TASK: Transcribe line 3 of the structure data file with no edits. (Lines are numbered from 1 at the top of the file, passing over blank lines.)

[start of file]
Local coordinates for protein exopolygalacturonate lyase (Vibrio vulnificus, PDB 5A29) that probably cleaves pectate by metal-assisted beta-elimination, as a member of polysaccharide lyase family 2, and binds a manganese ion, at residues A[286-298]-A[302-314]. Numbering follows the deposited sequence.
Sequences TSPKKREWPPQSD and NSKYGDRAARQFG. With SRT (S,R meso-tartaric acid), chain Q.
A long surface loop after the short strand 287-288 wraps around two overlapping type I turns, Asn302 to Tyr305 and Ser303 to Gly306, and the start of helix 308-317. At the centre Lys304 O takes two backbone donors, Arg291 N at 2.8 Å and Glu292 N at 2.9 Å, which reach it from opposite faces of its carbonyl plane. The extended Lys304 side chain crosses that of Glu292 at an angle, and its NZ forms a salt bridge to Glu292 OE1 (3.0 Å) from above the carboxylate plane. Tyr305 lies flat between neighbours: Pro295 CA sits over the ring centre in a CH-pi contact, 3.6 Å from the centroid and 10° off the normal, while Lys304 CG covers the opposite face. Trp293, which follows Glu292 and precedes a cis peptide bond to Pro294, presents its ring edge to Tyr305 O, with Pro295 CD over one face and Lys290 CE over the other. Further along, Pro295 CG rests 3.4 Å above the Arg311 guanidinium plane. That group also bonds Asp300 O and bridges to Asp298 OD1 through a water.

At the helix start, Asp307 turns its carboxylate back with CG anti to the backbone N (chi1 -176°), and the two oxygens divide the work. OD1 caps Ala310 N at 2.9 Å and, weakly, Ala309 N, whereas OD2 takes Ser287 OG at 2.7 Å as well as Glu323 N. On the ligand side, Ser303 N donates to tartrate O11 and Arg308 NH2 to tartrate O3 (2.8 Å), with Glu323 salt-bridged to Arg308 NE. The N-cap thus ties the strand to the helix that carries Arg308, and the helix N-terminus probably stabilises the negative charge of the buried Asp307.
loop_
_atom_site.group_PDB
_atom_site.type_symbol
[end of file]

A long surface loop after the short strand 287-288 wraps around two overlapping type I turns, Asn302 to Tyr305 and Ser303 to Gly306, and the start of helix 308-317. At the centre Lys304 O takes two backbone donors, Arg291 N at 2.8 Å and Glu292 N at 2.9 Å, which reach it from opposite faces of its carbonyl plane. The extended Lys304 side chain crosses that of Glu292 at an angle, and its NZ forms a salt bridge to Glu292 OE1 (3.0 Å) from above the carboxylate plane. Tyr305 lies flat between neighbours: Pro295 CA sits over the ring centre in a CH-pi contact, 3.6 Å from the centroid and 10° off the normal, while Lys304 CG covers the opposite face. Trp293, which follows Glu292 and precedes a cis peptide bond to Pro294, presents its ring edge to Tyr305 O, with Pro295 CD over one face and Lys290 CE over the other. Further along, Pro295 CG rests 3.4 Å above the Arg311 guanidinium plane. That group also bonds Asp300 O and bridges to Asp298 OD1 through a water.